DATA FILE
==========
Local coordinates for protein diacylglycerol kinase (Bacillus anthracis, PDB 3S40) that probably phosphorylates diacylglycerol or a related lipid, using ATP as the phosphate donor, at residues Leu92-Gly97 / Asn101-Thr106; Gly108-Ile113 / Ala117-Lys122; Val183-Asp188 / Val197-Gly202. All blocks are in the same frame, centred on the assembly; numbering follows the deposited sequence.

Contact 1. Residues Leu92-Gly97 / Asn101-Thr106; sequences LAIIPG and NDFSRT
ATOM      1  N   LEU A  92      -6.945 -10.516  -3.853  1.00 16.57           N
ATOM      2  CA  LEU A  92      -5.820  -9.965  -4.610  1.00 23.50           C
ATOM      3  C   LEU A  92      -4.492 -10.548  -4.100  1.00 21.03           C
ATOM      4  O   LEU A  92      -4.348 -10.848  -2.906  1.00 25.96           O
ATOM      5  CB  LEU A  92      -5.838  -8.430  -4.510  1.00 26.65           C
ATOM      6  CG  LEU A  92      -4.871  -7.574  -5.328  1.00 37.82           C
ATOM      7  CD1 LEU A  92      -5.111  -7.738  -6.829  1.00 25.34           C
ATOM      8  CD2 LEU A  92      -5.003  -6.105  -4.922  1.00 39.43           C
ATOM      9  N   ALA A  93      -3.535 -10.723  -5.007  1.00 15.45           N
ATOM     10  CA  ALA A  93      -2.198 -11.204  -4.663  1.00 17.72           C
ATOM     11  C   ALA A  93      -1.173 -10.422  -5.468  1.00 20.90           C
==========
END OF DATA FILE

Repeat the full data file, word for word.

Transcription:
Local coordinates for protein diacylglycerol kinase (Bacillus anthracis, PDB 3S40) that probably phosphorylates diacylglycerol or a related lipid, using ATP as the phosphate donor, at residues Leu92-Gly97 / Asn101-Thr106; Gly108-Ile113 / Ala117-Lys122; Val183-Asp188 / Val197-Gly202. All blocks are in the same frame, centred on the assembly; numbering follows the deposited sequence.

Contact 1. Residues Leu92-Gly97 / Asn101-Thr106; sequences LAIIPG and NDFSRT
ATOM      1  N   LEU A  92      -6.945 -10.516  -3.853  1.00 16.57           N
ATOM      2  CA  LEU A  92      -5.820  -9.965  -4.610  1.00 23.50           C
ATOM      3  C   LEU A  92      -4.492 -10.548  -4.100  1.00 21.03           C
ATOM      4  O   LEU A  92      -4.348 -10.848  -2.906  1.00 25.96           O
ATOM      5  CB  LEU A  92      -5.838  -8.430  -4.510  1.00 26.65           C
ATOM      6  CG  LEU A  92      -4.871  -7.574  -5.328  1.00 37.82           C
ATOM      7  CD1 LEU A  92      -5.111  -7.738  -6.829  1.00 25.34           C
ATOM      8  CD2 LEU A  92      -5.003  -6.105  -4.922  1.00 39.43           C
ATOM      9  N   ALA A  93      -3.535 -10.723  -5.007  1.00 15.45           N
ATOM     10  CA  ALA A  93      -2.198 -11.204  -4.663  1.00 17.72           C
ATOM     11  C   ALA A  93      -1.173 -10.422  -5.468  1.00 20.90           C